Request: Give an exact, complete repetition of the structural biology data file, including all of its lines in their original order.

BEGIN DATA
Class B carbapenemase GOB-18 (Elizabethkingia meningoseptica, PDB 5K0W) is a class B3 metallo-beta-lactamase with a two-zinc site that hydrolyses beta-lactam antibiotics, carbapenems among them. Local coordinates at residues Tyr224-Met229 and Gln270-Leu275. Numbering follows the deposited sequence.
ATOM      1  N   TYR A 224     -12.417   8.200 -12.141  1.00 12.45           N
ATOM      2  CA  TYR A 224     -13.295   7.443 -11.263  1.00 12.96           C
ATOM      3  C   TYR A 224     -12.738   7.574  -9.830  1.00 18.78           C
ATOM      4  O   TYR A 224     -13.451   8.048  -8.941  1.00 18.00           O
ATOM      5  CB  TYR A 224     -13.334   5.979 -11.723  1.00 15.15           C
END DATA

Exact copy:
Class B carbapenemase GOB-18 (Elizabethkingia meningoseptica, PDB 5K0W) is a class B3 metallo-beta-lactamase with a two-zinc site that hydrolyses beta-lactam antibiotics, carbapenems among them. Local coordinates at residues Tyr224-Met229 and Gln270-Leu275. Numbering follows the deposited sequence.
ATOM      1  N   TYR A 224     -12.417   8.200 -12.141  1.00 12.45           N
ATOM      2  CA  TYR A 224     -13.295   7.443 -11.263  1.00 12.96           C
ATOM      3  C   TYR A 224     -12.738   7.574  -9.830  1.00 18.78           C
ATOM      4  O   TYR A 224     -13.451   8.048  -8.941  1.00 18.00           O
ATOM      5  CB  TYR A 224     -13.334   5.979 -11.723  1.00 15.15           C